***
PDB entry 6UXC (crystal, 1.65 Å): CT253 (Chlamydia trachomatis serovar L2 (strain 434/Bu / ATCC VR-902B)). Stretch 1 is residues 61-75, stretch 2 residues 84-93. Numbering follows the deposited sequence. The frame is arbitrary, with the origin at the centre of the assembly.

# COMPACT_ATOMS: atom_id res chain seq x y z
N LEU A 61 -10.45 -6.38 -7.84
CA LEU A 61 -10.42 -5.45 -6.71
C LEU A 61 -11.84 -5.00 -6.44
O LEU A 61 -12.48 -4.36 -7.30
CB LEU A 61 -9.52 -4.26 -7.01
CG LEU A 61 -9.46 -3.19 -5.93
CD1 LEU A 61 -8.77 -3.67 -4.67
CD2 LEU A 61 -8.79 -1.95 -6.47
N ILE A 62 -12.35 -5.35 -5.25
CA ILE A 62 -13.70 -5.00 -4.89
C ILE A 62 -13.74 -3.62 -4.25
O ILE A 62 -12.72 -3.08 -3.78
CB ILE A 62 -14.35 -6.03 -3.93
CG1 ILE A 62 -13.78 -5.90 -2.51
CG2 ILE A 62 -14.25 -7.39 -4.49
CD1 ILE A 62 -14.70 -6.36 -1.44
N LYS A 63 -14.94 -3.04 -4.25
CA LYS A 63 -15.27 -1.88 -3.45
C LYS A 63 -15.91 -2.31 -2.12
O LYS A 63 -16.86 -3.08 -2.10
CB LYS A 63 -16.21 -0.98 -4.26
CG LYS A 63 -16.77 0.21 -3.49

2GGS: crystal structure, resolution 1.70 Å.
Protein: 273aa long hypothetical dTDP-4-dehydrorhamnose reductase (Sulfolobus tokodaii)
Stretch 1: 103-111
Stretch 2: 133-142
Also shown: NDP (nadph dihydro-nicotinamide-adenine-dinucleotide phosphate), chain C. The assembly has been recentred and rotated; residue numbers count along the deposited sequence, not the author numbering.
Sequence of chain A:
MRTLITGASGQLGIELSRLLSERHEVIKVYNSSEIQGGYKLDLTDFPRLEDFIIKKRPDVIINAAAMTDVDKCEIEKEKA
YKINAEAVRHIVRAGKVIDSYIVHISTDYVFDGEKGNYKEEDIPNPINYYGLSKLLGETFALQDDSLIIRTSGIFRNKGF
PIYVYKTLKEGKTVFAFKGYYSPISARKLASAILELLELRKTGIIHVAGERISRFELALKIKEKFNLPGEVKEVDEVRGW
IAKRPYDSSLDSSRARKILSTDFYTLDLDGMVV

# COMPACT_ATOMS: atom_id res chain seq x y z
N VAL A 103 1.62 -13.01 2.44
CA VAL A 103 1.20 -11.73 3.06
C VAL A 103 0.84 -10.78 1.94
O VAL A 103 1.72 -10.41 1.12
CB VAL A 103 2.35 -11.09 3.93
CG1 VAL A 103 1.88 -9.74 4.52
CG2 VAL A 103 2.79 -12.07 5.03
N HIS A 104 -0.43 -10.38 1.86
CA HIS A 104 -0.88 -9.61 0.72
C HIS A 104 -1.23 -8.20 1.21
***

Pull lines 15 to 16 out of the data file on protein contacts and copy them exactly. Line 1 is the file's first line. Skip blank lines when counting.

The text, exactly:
CB ILE A 62 -14.35 -6.03 -3.93
CG1 ILE A 62 -13.78 -5.90 -2.51